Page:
Finding puppy love is as easy as a swipe to the right. Many dogs use Tinder to find potential dates, but the app is now hooking up New Yorkers with the right kind of canine.
Social Tees, an animal rescue organization based in the East Village, and interns at The Barn ad agency Bartle Bogle Hegarty (BBH), are using Tinder to help rescue dogs and find them a loving home.
BBH's The Barn is known for its Underheard in New York awareness initiative that received award-winning recognition for helping the homeless.
Just like regular Tinder profiles, the puppy profiles include the name, age and about information for dogs that are looking for love. Tinder requires users to have a Facebook account to sign up for swiping, so Social Tees set up ten separate Facebook pages for the pups. One particular 9-week-old pup profile reads, "Single and ready to mingle!"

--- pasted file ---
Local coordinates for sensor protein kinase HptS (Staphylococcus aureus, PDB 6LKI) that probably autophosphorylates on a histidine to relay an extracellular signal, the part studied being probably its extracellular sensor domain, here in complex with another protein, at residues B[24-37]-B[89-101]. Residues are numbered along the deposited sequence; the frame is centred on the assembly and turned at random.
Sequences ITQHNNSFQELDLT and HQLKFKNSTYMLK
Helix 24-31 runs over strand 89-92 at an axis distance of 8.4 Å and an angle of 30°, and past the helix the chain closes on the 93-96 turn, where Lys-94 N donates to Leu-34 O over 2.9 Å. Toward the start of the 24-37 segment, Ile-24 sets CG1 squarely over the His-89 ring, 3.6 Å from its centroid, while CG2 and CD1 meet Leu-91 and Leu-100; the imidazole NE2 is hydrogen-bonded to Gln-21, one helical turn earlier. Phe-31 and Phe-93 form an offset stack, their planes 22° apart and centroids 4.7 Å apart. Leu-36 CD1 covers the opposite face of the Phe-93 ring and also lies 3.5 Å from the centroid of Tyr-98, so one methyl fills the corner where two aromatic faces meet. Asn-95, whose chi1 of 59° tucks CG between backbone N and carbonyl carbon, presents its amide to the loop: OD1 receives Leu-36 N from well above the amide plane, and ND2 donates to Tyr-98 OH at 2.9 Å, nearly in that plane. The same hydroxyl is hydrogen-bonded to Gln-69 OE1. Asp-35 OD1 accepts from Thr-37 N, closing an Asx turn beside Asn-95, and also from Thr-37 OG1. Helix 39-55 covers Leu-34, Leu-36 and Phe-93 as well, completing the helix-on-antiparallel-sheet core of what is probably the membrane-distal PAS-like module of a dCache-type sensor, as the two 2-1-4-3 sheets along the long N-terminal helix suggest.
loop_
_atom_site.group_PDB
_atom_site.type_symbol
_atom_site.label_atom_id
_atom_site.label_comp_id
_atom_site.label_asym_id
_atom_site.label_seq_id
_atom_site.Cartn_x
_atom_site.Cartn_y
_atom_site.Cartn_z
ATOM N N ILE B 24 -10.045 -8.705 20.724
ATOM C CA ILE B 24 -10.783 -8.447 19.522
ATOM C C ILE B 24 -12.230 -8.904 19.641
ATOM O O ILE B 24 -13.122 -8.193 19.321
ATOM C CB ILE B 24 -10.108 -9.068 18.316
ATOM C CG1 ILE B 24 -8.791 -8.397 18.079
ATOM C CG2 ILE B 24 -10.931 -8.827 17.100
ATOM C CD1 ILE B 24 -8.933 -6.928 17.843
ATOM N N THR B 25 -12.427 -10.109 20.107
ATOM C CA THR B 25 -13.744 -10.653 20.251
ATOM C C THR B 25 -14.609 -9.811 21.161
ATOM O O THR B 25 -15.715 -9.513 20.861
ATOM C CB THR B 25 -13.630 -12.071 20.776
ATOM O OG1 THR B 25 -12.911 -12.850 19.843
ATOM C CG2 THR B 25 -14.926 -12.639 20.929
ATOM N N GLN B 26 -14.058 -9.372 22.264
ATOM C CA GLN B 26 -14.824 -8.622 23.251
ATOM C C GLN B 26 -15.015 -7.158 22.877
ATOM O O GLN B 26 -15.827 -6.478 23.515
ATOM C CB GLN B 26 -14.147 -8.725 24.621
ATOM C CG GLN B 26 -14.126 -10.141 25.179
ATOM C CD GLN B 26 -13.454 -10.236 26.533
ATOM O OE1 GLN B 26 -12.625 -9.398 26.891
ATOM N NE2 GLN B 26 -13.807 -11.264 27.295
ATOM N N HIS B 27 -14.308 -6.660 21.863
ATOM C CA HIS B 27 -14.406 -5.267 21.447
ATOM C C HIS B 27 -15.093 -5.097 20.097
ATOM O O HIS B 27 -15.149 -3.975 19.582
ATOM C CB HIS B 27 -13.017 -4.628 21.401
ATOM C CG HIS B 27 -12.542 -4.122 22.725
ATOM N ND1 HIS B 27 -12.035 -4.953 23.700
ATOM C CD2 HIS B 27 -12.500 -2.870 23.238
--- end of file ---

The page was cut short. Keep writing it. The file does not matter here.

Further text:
Social Tees and BBH's The Barn began listing puppy profiles July 31 in an adoption attempt to match the 10 million users with a furry friend. There were approximately 1,500 potential matches in less than 24 hours. Matches need to be approved by Social Tees and then the profile users are given background checks and paperwork that accompanies the adoption process.
Tinder did not collaborate with Social Tees and BBH for this rescue mission. "I have no idea how Tinder would react but I would hope they would appreciate the creativity attempt to draw more attention to animal rescue, which saves more lives," Social Tees manager Samantha Brody wrote in an email.
According to the ASPCA, approximately 7.6 million animals are sent to animal shelters across the U.S. The ASPCA listed ads on OKCupid for Valentine's Day, resulting in six dog and 35 cat adoptions.
Mario Garzo of BHH says that one dog has hooked up with a new home. It is suggested that users foster their new pet pooch for two weeks before adopting it officially to their family.
This is not the first app that had users drooling over precious puppies. BarkBuddy, a free iPhone app that went live in May, links potential owners with dogs from local shelters.